He was a strong voting rights advocate, but the 1964 Democratic National Convention’s failure to recognize the Mississippi Freedom Democratic Party delegates caused him to discard the two-party system. Carmichael eventually decided to develop the national Black Panther Party. He popularized Black Power in his speeches and writings, and became one of the most popular and controversial Black leaders of the late 1960s.

J. Edgar Hoover identified Carmichael as the man most likely to succeed Malcolm X and the FBI targeted him for counterintelligence activity through its COINTELPRO program. In 1968 Carmichael moved to Africa and was established in Guinea by 1969. He adopted the name Kwame Ture and campaigned for the revolutionary socialist pan-African movement until his death in 1998.

Shirley Chisholm

Shirley Anita Chisholm was an American politician who, in 1968, became the first black woman to be elected to the US Congress, representing New York’s district centered in Bedford-Stuyvesant. She served for seven terms, from 1969 to 1983. In 1972, she became the first black candidate for a major-party nomination for President running for the Democratic party’s nomination. Throughout her career, she was known for her stand against economic, social, and political injustice and for black civil rights and women’s rights.

She became involved in local Democratic Party politics in the 1950s. In 1964 she was elected to the New York State Assembly and four years later, she was elected to Congress. She rose to party leadership and expanded food and nutrition programs for the poor. She retired from Congress in 1983 and taught at Mount Holyoke College while continuing her political organizing. In 2015, Chisholm was posthumously awarded the Presidential Medal of Freedom.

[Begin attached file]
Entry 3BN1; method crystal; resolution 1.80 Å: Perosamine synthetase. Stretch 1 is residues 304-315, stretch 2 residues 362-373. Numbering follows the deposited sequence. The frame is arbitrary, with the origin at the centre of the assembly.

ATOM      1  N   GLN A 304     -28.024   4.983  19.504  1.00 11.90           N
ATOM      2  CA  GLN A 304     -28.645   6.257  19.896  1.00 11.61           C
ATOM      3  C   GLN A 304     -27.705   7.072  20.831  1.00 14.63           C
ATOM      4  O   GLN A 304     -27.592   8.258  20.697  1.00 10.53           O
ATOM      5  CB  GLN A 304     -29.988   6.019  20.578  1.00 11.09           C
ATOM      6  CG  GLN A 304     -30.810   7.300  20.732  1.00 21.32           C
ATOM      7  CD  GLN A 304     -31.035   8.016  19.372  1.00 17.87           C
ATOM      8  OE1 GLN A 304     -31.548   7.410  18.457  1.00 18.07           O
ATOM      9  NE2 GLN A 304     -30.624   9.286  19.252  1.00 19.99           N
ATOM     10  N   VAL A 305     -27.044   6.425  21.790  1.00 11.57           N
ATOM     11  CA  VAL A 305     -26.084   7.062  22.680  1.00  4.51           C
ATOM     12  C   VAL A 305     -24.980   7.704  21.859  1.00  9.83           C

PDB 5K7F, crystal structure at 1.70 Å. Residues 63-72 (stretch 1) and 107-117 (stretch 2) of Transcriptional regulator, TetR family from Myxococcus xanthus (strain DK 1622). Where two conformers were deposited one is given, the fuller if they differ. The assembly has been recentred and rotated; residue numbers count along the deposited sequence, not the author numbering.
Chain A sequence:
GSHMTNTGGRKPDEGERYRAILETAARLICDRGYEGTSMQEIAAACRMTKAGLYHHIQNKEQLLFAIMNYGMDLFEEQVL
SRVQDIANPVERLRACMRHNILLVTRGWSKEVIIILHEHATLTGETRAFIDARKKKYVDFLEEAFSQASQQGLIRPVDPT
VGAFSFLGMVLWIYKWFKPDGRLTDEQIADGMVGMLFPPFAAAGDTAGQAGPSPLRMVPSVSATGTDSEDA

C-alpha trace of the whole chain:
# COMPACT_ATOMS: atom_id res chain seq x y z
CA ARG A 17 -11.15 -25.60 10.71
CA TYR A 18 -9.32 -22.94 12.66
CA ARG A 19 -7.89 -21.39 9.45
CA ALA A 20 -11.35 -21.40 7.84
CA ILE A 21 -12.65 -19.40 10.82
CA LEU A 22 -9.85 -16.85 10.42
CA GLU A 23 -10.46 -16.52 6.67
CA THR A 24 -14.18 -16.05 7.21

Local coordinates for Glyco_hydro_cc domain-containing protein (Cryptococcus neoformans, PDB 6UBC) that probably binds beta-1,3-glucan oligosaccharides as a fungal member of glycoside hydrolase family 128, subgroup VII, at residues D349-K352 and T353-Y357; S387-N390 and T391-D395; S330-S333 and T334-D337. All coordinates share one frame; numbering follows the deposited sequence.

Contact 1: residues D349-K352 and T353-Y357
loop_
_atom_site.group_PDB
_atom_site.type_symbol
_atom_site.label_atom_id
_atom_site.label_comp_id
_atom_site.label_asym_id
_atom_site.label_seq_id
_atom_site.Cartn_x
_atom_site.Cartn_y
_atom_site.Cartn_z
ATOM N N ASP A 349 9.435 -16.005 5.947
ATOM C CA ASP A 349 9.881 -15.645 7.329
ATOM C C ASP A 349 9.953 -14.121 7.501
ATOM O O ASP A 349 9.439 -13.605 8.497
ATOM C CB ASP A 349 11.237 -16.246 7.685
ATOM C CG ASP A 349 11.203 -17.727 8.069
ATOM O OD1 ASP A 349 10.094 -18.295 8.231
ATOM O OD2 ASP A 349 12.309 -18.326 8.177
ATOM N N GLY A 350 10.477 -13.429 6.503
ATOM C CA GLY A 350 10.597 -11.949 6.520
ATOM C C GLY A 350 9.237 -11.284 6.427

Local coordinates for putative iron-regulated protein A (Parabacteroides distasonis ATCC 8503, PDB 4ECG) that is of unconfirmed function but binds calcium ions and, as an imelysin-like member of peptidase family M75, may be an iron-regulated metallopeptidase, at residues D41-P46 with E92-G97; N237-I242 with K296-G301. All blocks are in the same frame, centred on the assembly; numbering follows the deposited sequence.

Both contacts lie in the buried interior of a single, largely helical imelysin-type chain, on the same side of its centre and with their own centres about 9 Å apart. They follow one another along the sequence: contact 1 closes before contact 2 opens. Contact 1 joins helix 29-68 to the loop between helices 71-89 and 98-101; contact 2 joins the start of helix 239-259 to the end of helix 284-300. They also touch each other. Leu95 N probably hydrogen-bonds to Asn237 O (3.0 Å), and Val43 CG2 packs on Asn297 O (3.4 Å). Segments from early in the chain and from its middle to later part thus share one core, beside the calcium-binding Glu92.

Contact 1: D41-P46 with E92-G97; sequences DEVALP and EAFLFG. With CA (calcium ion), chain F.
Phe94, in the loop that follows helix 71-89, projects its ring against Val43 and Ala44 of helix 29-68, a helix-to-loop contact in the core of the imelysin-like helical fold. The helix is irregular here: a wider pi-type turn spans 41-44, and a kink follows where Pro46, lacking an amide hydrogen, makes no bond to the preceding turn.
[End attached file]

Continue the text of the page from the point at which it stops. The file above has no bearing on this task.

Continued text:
Fred Hampton

Fredrick “Chairman Fred” Hampton came to prominence in his late teens and early 20s in Chicago as deputy chairman of the national Black Panther Party. He founded the anti-racist, anti-classist Rainbow Coalition, a multicultural political organization that included the Black Panthers, Young Patriots, an activist organization of white youths, the Young Lords made up of Hispanic activists, and an alliance of street gangs. This helped them end infighting and work for social change. Hampton considered fascism the greatest threat, saying “fascism will stop us all.”

In 1967, the FBI identified Hampton as a radical threat, trying to subvert his activities in Chicago and placing a counterintelligence operative in the local Panthers organization. In December 1969, Hampton was drugged, then shot and killed in his bed during a predawn raid at his Chicago apartment by the Chicago Police Department and the FBI. Law enforcement sprayed more than 100 gunshots throughout the apartment; the occupants fired once. Panther Mark Clark was also killed and several others were seriously wounded. In 1970 the Cook County Coroner’s inquest concluded that Hampton’s and Clark’s deaths were justifiable homicides. But a lawsuit in 1982 lead to a monetary settlement from the US Government, Cook County and the City of Chicago. Many scholars now consider Hampton’s death at age 21, a deliberate murder, or an assassination at the FBI’s initiative.

A Glimpse of the Time

We hope that these stories have increased your knowledge of Black History and the Black Power movement. The efforts for racial pride, development of Black business, self-support and self-determination continue to this day within a human rights movement embracing the entire Afrodescendant family, located in the USA and Americas Region and Caribbean, in countries where the slave trade brought their ancestors.

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Our Black History Series #4 will be on the abolitionists and their work to end slavery.

AMS Fulfillment is a Certified B Corporation, committed to put people before profit. We work to B the Change we wish to see in the world.